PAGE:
Ryder Cup heading to New York in 2024

Bethpage Black in New York will host the 2024 Ryder Cup at Bethpage Black as well as the 101st US PGA Championship in 2019, it has been confirmed.

The Bethpage Black course is one of the most popular venues across the pond and is one of five within the state park on Long Island. It is famed for hosting the US Open five years ago where Lucas Glover won his maiden major title.

This is also good news for Rory McIlroy. The Northern Irishman won at the Bethpage Black course two years ago at the Barclays during the season-ending FedEx Cup playoffs and will be hoping for more success when he returns.

At just over 7,400 yards long, both the American and European team will need their longest hitters to have any success at a course notoriously unforgiving for the shorter player. The public course - the first of its kind to host the US Open - originally opened in 1936, designed by Albert Warren Tillingharst.

President of the PGA of America, Ted Bishop, spoke of his delight with the decision, telling reporters: "How fitting it is that we will be taking two of golf's premier events to a state that was the site of our first PGA Championship and to a spectacular course whose design was influenced by one of golf's most accomplished architects and a friend of The PGA of America.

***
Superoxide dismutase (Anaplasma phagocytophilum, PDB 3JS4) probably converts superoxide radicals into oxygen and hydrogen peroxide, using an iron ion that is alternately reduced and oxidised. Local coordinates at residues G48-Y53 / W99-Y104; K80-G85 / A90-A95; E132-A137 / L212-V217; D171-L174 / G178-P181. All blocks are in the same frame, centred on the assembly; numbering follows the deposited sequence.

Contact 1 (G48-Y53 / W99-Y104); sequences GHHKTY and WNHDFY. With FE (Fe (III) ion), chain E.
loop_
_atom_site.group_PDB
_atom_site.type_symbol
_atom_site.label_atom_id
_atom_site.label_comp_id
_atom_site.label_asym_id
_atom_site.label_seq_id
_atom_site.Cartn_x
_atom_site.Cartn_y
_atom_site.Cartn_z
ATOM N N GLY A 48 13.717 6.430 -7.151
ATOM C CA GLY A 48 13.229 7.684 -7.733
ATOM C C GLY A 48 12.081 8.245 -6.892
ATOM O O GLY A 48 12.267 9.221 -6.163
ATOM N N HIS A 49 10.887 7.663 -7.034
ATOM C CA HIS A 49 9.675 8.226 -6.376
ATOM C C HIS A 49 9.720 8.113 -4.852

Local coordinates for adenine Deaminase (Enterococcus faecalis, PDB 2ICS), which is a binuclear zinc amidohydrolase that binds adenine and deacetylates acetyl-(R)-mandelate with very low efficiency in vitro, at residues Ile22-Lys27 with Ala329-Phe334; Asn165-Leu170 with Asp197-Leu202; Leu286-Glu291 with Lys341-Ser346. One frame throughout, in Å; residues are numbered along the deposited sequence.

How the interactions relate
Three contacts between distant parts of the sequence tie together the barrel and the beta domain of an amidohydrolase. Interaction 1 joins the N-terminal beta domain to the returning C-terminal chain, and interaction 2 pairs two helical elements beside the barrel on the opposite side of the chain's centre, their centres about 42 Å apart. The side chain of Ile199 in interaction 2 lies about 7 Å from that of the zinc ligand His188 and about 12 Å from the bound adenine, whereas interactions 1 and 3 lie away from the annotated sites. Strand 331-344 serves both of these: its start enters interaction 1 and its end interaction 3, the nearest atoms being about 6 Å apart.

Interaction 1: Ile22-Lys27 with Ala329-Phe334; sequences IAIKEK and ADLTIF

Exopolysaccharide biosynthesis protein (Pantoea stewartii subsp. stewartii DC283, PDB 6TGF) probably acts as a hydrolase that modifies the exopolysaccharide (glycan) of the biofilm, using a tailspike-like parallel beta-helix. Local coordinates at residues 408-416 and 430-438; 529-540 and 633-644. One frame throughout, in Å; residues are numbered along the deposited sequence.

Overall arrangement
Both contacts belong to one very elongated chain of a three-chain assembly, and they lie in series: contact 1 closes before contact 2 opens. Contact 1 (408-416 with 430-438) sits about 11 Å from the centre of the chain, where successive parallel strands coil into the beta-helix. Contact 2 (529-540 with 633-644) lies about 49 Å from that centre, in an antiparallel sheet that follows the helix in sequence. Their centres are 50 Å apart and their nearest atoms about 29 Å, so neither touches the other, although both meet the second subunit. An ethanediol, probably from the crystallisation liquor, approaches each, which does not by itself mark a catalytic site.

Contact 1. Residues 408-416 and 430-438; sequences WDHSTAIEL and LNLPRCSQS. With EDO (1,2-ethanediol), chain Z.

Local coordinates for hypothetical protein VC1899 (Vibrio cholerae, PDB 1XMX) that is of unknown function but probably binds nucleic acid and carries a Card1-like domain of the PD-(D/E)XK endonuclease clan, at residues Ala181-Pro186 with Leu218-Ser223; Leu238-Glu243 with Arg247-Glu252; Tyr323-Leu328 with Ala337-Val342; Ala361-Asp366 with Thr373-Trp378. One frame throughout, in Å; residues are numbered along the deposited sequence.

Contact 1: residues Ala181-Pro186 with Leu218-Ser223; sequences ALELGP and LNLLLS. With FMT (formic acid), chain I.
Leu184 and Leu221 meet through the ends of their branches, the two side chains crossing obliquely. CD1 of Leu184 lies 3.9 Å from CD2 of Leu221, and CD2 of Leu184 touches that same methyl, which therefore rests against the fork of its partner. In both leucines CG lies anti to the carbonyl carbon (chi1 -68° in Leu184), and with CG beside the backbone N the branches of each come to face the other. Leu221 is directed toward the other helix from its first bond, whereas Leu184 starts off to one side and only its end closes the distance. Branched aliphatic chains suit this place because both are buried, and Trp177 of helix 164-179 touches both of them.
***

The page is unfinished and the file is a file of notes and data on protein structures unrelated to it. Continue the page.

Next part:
"It is exciting that both the PGA Championship and the Ryder Cup will come to New York, which is home to some of the most passionate and knowledgeable sports fans in the world."

When the 2019 US PGA Championship rolls into town, it will be the 13th time New York has hosted the last major of the year; including the inaugural competition of 1916 at Siwanoy Country Club in Bronxville.

And then five years later in 2024, it will become only the second golf course in the state to have hosted the Ryder Cup since Oak Hill East Course was picked in 1995.

Before all this, however, the Ryder Cup heads to Scotland for this year’s 40th anniversary in Gleneagles with Europe looking to make it three wins in a row against their American counterparts.